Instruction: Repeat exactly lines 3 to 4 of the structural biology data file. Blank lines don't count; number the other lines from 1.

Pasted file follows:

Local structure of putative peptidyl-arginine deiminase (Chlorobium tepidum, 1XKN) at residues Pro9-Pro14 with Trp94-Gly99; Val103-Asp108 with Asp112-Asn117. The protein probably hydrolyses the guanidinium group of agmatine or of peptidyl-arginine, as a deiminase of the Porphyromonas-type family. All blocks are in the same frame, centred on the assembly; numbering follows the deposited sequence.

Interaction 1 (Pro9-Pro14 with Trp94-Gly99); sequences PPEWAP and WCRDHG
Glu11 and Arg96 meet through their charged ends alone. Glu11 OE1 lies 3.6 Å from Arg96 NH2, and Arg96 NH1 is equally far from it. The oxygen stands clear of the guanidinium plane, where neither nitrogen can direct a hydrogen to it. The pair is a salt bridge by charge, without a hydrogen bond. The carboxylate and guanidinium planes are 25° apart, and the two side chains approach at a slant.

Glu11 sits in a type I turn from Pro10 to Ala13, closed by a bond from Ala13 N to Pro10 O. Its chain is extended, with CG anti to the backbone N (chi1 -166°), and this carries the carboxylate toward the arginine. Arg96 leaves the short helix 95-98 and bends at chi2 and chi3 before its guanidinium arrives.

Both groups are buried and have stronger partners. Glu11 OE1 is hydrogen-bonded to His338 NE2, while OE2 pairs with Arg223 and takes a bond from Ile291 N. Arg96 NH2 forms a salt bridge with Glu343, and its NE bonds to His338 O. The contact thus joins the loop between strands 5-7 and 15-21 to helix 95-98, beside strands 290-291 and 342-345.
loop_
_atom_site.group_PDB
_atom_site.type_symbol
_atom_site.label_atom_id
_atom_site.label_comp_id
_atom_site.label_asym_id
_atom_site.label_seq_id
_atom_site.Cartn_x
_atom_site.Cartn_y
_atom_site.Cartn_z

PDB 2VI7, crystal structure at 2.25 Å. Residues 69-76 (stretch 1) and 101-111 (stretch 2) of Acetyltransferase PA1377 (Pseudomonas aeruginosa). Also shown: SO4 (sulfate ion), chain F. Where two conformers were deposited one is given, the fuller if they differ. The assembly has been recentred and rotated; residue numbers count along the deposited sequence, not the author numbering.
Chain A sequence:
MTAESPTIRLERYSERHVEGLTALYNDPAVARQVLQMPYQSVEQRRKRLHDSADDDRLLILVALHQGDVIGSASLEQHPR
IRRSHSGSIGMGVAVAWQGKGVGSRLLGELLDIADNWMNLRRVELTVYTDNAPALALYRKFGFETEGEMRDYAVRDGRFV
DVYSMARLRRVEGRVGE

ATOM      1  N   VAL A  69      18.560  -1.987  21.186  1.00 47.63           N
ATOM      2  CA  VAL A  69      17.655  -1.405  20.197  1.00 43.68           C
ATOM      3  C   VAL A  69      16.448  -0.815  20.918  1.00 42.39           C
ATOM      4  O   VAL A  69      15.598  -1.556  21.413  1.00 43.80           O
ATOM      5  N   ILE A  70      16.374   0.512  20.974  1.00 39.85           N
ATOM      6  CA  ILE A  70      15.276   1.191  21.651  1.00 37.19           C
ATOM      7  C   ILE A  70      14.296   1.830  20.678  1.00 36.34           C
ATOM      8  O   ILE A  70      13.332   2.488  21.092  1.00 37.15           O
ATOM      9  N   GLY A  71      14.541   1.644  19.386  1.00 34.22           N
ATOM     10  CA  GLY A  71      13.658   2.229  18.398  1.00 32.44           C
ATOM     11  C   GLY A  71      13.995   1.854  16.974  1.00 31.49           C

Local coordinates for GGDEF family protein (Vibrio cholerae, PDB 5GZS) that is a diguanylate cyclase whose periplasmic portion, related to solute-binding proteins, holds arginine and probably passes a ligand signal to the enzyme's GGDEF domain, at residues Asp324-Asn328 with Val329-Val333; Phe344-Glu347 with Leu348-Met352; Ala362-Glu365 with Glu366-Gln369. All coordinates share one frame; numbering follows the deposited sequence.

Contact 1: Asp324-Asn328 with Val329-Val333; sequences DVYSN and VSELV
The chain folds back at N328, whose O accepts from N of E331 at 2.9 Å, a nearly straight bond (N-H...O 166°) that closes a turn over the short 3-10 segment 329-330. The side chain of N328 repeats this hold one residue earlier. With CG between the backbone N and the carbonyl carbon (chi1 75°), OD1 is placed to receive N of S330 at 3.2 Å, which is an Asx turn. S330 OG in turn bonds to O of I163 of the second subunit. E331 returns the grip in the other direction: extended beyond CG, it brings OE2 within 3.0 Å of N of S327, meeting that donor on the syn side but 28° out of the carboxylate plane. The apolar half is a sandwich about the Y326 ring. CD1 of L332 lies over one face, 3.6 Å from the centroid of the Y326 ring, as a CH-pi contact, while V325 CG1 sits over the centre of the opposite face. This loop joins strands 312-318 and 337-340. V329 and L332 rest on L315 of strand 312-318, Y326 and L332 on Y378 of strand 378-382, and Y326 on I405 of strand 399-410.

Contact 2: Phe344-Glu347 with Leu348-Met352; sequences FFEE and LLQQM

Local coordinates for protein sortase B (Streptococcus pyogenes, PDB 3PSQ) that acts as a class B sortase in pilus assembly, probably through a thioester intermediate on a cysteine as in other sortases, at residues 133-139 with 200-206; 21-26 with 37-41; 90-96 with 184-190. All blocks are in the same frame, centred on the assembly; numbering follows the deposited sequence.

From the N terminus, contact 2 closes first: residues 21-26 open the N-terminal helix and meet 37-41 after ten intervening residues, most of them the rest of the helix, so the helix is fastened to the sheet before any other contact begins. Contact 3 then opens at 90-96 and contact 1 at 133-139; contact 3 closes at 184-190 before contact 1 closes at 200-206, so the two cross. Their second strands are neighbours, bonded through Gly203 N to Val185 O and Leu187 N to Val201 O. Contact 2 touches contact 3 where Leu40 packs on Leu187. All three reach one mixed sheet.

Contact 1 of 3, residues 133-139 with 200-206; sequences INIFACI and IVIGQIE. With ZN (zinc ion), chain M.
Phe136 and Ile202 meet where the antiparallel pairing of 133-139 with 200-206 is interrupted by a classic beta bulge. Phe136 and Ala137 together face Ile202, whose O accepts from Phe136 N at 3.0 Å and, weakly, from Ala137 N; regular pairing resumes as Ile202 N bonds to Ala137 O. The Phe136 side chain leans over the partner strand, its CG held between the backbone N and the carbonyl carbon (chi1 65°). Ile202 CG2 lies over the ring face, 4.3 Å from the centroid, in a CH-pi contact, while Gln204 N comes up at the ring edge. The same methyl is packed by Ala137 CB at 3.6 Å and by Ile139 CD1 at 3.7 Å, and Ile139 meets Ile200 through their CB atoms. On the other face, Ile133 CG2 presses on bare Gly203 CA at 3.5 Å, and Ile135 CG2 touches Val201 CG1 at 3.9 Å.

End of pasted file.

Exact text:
Glu11 and Arg96 meet through their charged ends alone. Glu11 OE1 lies 3.6 Å from Arg96 NH2, and Arg96 NH1 is equally far from it. The oxygen stands clear of the guanidinium plane, where neither nitrogen can direct a hydrogen to it. The pair is a salt bridge by charge, without a hydrogen bond. The carboxylate and guanidinium planes are 25° apart, and the two side chains approach at a slant.

Glu11 sits in a type I turn from Pro10 to Ala13, closed by a bond from Ala13 N to Pro10 O. Its chain is extended, with CG anti to the backbone N (chi1 -166°), and this carries the carboxylate toward the arginine. Arg96 leaves the short helix 95-98 and bends at chi2 and chi3 before its guanidinium arrives.